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Monday, August 10, 2009

Venous Oximetry – The concept of SvO2 and ScvO2


  • SvO2 - True mixed venous oxygen saturation      
  • ScvO2 - Central venous oxygen saturation  
  • VO2 – Consumption of oxygen        
  • DO2 – Delivery of oxygen

Determining the adequacy of tissue oxygenation in critically ill patients is central to ascertain the health of the patient. Unfortunately, normal values in blood pressure, central venous pressure, heart rate, and blood gases do not rule out tissue hypoxia or imbalances between whole-body oxygen supply and demand. This discrepancy has led to increased interest in more direct indicators of adequacy of tissue oxygenation such as mixed and central venous oxygen saturations.

The normal cardiovascular response of increasing VO2 is to increase O2 extraction and cardiac output. Usually VO2 is independent of DO2 since tissues can maintain O2 needs by increasing O2 extraction when DO2 decreases. However, this mechanism has its limits. Below a so-called critical DO2 compensatory increase in O2 extraction is exhausted, and VO2 becomes dependent on DO2. In this case tissue hypoxia occurs, and a rise in serum lactate levels may be observed.

A decrease in SvO2 and ScvO2 represents an increased metabolic stress, either DO2 does not increase in such a way to
cover an increased VO2, or DO2 drops because of decrease in either arterial O2 content, cardiac output, or both
. The magnitude of the decrease indicates the extent to which the physiological reserves are stressed.


The cardiocirculatory system may be challenged by two different conditions. Firstly, a drop in DO2 can be induced by anemia, hypoxia, hypovolemia, or heart failure. Secondly, fever, pain, stress etc. may also decrease SvO2 or ScvO2 by increasing whole-body VO2.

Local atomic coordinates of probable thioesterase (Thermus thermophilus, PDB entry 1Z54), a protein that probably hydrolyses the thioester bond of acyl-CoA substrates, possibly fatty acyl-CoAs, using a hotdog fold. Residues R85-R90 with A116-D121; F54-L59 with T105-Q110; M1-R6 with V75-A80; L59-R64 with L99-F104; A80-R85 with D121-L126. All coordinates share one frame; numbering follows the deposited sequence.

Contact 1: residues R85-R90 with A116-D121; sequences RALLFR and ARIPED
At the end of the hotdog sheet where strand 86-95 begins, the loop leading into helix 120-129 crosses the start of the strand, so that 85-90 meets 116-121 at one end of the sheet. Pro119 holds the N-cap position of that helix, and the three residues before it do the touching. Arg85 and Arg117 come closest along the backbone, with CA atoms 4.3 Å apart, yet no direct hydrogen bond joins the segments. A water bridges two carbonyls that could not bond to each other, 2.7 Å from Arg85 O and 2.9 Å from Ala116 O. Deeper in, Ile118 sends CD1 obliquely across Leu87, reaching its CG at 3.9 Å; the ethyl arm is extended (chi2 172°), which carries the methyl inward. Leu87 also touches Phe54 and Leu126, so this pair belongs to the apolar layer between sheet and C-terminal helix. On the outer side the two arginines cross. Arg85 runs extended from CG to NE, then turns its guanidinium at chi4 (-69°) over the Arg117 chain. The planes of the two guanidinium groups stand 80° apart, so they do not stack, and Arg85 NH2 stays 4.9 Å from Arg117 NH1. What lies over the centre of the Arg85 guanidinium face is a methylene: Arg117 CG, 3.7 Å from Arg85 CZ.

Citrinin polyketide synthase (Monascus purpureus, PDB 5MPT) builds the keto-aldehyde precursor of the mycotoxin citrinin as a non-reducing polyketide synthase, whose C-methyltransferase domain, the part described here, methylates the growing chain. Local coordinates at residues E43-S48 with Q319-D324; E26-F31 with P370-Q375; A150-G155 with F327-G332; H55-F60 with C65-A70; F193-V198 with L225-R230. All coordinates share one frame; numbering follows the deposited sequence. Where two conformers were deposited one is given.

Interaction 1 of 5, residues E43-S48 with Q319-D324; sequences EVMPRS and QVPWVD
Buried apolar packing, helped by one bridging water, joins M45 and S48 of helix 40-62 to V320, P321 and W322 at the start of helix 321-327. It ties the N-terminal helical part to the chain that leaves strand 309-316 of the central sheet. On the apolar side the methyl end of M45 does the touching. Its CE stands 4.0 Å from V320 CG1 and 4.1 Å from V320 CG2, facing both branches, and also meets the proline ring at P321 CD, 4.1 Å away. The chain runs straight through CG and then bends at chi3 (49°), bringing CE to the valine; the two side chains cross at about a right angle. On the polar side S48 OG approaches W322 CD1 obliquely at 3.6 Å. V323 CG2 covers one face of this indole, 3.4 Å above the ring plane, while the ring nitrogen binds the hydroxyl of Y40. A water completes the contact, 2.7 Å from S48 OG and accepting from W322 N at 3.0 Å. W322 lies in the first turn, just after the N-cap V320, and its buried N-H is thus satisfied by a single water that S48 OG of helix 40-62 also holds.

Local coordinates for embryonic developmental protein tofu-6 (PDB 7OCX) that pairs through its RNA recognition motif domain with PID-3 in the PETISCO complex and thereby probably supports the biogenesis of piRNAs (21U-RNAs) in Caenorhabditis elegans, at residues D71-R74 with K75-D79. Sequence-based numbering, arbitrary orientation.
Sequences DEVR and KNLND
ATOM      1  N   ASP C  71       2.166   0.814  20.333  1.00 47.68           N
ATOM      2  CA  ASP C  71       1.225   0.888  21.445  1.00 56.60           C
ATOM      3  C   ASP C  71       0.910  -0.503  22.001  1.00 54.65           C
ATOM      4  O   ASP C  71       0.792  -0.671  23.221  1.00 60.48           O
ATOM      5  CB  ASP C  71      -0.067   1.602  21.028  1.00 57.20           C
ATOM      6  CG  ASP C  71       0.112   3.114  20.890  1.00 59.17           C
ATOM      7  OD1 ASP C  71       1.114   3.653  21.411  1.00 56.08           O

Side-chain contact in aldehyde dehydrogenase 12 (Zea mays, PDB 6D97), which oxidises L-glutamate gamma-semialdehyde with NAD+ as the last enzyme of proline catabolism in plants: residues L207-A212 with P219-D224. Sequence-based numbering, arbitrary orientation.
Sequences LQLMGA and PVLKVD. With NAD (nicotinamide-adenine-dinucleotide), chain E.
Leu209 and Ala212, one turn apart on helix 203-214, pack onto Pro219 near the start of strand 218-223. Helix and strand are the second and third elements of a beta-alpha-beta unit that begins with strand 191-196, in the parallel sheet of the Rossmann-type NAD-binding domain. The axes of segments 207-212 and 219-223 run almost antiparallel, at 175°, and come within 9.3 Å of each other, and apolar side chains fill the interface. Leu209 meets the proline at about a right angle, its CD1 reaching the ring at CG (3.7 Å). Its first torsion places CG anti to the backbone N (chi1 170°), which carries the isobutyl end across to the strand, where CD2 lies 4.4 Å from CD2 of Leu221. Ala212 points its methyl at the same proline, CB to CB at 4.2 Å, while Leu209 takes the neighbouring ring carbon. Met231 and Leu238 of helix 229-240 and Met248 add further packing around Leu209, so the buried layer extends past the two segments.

Pulmonary artery catheterization allows obtaining true mixed venous oxygen saturation (SvO2) while measuring central venous oxygen saturation (ScvO2) via central venous catheter reflects principally the degree of oxygen extraction from the brain and the upper part of the body. SvO2 reflects the relationship between whole-body O2 consumption and cardiac output. Indeed, it has been shown that the SvO2 is well correlated with the ratio of O2 supply to demand.

The central venous catheter sampling site usually resides in the superior vena cava. Thus central venous blood sampling reflects the venous blood of the upper body but neglects venous blood from the lower body (i.e., intra-abdominal organs). As shown below, venous O2 saturations differ among several organ systems since they extract different amounts of O2. ScvO2 is usually less than SvO2 by about 2–3% because the lower body extracts less O2 than the upper body making inferior vena caval O2 saturation higher. The primary cause of the lower O2 extraction is that many of the vascular circuits that drain into the inferior vena cava use blood flow for nonoxidative phosphorylation needs (e.g., renal blood flow, portal flow, hepatic blood flow). However, SvO2 and ScvO2 change in parallel when the whole body ratio of O2 supply to demand is altered.